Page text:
Woodpeckers peck on trees to feed on insects and sap, to build cavity nests and to drum during courtship. Measurements by a group of neurologists in the 1970s, using high speed video, indicate that woodpeckers can tolerate remarkably high decelerations on impact: up to 1500g, much higher than the level of 100g that causes brain injury in humans. How do their brains avoid injury during impact? In this talk, I will show the 20 minute video Built to Peck, based on my study of how woodpeckers avoid brain injury. I will also discuss alternative theories of woodpecker pecking.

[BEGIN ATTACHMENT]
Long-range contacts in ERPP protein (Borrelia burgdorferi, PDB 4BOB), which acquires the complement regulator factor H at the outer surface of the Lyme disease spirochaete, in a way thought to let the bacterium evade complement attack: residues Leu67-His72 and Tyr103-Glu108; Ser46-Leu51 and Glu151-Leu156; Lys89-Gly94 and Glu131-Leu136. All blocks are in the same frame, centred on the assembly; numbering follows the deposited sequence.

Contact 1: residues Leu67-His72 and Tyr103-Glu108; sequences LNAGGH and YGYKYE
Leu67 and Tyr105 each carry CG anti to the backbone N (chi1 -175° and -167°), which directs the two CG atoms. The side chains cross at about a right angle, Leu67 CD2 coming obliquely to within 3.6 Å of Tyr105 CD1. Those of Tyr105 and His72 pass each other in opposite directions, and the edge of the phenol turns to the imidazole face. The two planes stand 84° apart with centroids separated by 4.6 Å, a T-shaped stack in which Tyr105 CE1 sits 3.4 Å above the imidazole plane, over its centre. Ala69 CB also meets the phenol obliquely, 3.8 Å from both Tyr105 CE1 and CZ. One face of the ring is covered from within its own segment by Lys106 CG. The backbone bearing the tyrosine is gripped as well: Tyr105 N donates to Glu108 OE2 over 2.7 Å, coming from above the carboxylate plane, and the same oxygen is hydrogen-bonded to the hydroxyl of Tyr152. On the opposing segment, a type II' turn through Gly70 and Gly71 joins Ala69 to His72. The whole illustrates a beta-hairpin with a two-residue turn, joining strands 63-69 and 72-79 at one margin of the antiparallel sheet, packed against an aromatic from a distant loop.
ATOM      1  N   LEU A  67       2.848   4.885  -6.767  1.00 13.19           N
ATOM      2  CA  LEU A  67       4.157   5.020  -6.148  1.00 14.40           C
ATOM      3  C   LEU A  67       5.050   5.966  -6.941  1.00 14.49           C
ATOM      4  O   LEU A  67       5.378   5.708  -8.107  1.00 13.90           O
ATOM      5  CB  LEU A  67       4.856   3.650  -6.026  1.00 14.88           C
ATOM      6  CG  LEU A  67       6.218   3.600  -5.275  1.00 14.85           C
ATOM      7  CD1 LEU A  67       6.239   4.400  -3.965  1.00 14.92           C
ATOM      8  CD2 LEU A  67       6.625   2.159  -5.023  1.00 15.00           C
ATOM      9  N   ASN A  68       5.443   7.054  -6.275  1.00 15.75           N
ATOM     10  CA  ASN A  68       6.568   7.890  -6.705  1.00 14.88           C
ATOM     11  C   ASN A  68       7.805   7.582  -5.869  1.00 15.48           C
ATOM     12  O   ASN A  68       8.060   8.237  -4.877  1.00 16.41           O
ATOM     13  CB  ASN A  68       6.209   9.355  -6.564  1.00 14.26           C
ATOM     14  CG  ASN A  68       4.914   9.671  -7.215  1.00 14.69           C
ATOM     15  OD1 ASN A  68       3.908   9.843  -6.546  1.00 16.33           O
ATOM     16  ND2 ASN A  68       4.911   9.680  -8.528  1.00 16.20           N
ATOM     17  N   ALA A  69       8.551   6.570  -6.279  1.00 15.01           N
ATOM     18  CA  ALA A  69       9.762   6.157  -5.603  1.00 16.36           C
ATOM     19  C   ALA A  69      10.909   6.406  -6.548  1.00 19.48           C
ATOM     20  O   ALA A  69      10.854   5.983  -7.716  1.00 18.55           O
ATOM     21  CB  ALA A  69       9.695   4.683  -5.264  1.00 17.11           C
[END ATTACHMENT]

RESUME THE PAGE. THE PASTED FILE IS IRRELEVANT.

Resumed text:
Also see: YouTube video series “Built to Peck: How Woodpeckers Avoid Brain Injury”
Dr. Lorna Gibson is the Matoula S. Salapatas Professor of Materials Science and Engineering at MIT. Her research interests focus on the mechanics of natural materials such as wood, leaves, and bamboo and medical materials such as trabecular bone and tissue engineering scaffolds. She was recently named a MacVicar Faculty Fellow, MIT’s top award for undergraduate teaching. She has served as Chair of the Faculty and Associate Provost at MIT. She is also a birder.